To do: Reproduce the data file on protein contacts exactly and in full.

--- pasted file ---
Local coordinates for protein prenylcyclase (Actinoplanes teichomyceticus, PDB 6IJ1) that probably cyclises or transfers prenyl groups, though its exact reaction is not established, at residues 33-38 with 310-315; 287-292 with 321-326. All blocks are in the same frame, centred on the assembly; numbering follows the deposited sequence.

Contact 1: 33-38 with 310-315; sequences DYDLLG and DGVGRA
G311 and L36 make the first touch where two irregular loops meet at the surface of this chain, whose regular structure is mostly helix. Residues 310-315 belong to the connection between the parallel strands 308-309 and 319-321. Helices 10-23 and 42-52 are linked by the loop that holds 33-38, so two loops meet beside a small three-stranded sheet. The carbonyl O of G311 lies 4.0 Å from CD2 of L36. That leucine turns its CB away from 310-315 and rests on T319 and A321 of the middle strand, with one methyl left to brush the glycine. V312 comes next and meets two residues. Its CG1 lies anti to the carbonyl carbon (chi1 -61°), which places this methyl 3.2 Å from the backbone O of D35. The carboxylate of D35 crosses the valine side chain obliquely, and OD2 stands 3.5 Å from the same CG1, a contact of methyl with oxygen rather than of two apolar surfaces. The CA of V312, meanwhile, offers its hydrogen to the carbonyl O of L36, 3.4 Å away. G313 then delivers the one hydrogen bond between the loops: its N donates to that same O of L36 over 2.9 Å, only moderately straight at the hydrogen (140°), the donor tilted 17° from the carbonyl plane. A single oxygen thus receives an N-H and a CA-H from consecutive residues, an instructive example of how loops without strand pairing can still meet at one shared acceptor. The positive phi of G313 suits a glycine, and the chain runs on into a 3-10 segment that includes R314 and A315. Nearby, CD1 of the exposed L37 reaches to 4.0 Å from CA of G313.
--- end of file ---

Local coordinates for protein prenylcyclase (Actinoplanes teichomyceticus, PDB 6IJ1) that probably cyclises or transfers prenyl groups, though its exact reaction is not established, at residues 33-38 with 310-315; 287-292 with 321-326. All blocks are in the same frame, centred on the assembly; numbering follows the deposited sequence.

Contact 1: 33-38 with 310-315; sequences DYDLLG and DGVGRA
G311 and L36 make the first touch where two irregular loops meet at the surface of this chain, whose regular structure is mostly helix. Residues 310-315 belong to the connection between the parallel strands 308-309 and 319-321. Helices 10-23 and 42-52 are linked by the loop that holds 33-38, so two loops meet beside a small three-stranded sheet. The carbonyl O of G311 lies 4.0 Å from CD2 of L36. That leucine turns its CB away from 310-315 and rests on T319 and A321 of the middle strand, with one methyl left to brush the glycine. V312 comes next and meets two residues. Its CG1 lies anti to the carbonyl carbon (chi1 -61°), which places this methyl 3.2 Å from the backbone O of D35. The carboxylate of D35 crosses the valine side chain obliquely, and OD2 stands 3.5 Å from the same CG1, a contact of methyl with oxygen rather than of two apolar surfaces. The CA of V312, meanwhile, offers its hydrogen to the carbonyl O of L36, 3.4 Å away. G313 then delivers the one hydrogen bond between the loops: its N donates to that same O of L36 over 2.9 Å, only moderately straight at the hydrogen (140°), the donor tilted 17° from the carbonyl plane. A single oxygen thus receives an N-H and a CA-H from consecutive residues, an instructive example of how loops without strand pairing can still meet at one shared acceptor. The positive phi of G313 suits a glycine, and the chain runs on into a 3-10 segment that includes R314 and A315. Nearby, CD1 of the exposed L37 reaches to 4.0 Å from CA of G313.